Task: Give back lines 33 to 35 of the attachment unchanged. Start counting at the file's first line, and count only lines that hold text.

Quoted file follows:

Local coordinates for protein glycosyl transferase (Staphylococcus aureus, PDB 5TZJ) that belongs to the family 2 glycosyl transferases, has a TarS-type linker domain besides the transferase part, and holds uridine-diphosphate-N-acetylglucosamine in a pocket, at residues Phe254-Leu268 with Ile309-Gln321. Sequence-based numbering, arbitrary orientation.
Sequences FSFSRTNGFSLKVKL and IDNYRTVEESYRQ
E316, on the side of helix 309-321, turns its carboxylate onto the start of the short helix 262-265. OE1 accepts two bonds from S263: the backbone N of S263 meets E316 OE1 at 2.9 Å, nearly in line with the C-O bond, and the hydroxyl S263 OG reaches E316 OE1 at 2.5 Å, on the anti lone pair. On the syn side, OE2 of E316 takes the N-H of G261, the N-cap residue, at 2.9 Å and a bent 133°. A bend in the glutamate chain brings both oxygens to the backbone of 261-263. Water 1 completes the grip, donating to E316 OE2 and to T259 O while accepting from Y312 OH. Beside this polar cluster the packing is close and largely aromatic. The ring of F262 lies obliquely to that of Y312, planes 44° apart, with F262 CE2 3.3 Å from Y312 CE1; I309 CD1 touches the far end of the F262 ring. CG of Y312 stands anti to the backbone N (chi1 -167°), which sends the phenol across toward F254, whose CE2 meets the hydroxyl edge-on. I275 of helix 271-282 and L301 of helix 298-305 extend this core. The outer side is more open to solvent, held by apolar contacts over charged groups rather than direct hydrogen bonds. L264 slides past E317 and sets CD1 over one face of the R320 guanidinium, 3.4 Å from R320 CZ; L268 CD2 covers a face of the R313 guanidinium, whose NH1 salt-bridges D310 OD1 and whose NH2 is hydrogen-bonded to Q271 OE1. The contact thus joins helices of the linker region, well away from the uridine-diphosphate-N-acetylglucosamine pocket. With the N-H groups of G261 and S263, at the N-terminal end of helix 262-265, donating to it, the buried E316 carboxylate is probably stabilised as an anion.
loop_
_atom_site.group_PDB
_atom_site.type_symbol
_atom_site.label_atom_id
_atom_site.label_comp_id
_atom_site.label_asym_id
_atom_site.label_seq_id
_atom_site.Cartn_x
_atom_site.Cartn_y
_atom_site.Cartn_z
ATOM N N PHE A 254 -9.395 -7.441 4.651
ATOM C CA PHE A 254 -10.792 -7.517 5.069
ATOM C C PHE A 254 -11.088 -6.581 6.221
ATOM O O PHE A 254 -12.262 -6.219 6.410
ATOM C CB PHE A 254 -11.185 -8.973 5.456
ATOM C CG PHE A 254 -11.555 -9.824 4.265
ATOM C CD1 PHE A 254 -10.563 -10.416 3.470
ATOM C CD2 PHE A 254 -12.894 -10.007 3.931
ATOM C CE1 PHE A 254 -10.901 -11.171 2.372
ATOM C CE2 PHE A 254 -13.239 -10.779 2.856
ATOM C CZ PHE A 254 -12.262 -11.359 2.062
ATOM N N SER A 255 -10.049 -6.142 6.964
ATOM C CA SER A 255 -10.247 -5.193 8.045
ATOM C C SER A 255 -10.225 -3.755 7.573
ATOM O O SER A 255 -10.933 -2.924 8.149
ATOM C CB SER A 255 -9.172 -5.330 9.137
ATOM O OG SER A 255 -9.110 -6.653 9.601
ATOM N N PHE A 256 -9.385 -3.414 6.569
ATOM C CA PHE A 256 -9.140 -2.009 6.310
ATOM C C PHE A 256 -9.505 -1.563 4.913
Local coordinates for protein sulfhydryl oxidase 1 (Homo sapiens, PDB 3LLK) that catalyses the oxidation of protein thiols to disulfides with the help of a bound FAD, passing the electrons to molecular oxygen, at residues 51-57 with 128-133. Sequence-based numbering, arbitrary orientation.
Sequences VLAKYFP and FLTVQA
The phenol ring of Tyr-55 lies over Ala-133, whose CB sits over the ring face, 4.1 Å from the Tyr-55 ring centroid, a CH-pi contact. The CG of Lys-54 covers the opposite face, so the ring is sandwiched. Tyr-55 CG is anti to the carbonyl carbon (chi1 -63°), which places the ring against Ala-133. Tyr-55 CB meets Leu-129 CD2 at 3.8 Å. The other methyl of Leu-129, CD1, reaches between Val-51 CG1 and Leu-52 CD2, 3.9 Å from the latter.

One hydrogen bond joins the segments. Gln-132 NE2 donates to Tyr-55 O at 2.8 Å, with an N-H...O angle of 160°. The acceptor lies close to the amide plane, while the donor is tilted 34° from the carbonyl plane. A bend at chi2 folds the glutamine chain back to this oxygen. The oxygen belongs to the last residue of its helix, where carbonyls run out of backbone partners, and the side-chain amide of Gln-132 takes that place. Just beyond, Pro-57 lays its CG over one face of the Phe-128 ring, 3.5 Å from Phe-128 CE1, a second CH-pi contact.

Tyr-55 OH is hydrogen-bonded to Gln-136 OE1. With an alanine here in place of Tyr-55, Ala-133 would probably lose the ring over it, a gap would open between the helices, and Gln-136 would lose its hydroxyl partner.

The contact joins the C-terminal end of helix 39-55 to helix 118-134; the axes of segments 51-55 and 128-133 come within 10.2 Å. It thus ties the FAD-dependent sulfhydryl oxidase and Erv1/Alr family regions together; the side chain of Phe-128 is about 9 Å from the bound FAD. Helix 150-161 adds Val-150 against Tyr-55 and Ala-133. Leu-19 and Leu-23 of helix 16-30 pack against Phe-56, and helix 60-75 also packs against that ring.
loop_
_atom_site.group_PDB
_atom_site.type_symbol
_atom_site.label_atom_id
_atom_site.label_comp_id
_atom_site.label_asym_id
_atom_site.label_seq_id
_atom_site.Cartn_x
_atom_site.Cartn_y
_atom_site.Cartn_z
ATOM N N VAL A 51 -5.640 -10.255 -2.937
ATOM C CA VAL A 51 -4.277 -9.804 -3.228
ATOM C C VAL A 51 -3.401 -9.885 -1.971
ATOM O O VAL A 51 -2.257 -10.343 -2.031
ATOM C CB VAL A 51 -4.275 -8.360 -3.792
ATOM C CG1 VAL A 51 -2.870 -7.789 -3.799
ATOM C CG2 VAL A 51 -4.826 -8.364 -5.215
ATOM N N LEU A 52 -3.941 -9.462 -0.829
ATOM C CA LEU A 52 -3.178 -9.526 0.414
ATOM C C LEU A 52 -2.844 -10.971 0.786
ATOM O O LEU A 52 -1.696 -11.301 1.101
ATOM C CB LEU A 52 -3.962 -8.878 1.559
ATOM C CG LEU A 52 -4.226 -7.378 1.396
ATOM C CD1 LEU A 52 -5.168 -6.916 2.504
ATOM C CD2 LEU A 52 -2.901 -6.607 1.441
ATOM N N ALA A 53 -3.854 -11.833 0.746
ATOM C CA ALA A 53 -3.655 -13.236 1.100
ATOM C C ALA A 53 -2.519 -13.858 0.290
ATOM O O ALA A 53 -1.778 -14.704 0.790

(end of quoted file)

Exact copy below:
ATOM C C PHE A 256 -9.505 -1.563 4.913
Local coordinates for protein sulfhydryl oxidase 1 (Homo sapiens, PDB 3LLK) that catalyses the oxidation of protein thiols to disulfides with the help of a bound FAD, passing the electrons to molecular oxygen, at residues 51-57 with 128-133. Sequence-based numbering, arbitrary orientation.
Sequences VLAKYFP and FLTVQA